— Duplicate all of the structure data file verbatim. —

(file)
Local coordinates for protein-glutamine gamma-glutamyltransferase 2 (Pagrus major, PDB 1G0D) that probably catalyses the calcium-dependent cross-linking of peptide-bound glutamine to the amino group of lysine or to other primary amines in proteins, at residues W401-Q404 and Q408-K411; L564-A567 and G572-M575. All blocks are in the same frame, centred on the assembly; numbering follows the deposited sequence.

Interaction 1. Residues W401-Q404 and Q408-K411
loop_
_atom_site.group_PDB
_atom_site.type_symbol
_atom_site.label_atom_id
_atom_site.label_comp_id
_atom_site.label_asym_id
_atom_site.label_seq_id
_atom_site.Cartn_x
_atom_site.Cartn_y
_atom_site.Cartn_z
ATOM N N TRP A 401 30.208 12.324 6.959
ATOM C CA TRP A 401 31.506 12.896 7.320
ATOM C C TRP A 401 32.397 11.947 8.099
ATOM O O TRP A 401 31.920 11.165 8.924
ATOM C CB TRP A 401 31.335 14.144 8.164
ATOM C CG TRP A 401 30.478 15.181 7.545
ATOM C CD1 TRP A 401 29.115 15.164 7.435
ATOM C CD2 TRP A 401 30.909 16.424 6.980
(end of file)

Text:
Local coordinates for protein-glutamine gamma-glutamyltransferase 2 (Pagrus major, PDB 1G0D) that probably catalyses the calcium-dependent cross-linking of peptide-bound glutamine to the amino group of lysine or to other primary amines in proteins, at residues W401-Q404 and Q408-K411; L564-A567 and G572-M575. All blocks are in the same frame, centred on the assembly; numbering follows the deposited sequence.

Interaction 1. Residues W401-Q404 and Q408-K411
loop_
_atom_site.group_PDB
_atom_site.type_symbol
_atom_site.label_atom_id
_atom_site.label_comp_id
_atom_site.label_asym_id
_atom_site.label_seq_id
_atom_site.Cartn_x
_atom_site.Cartn_y
_atom_site.Cartn_z
ATOM N N TRP A 401 30.208 12.324 6.959
ATOM C CA TRP A 401 31.506 12.896 7.320
ATOM C C TRP A 401 32.397 11.947 8.099
ATOM O O TRP A 401 31.920 11.165 8.924
ATOM C CB TRP A 401 31.335 14.144 8.164
ATOM C CG TRP A 401 30.478 15.181 7.545
ATOM C CD1 TRP A 401 29.115 15.164 7.435
ATOM C CD2 TRP A 401 30.909 16.424 6.980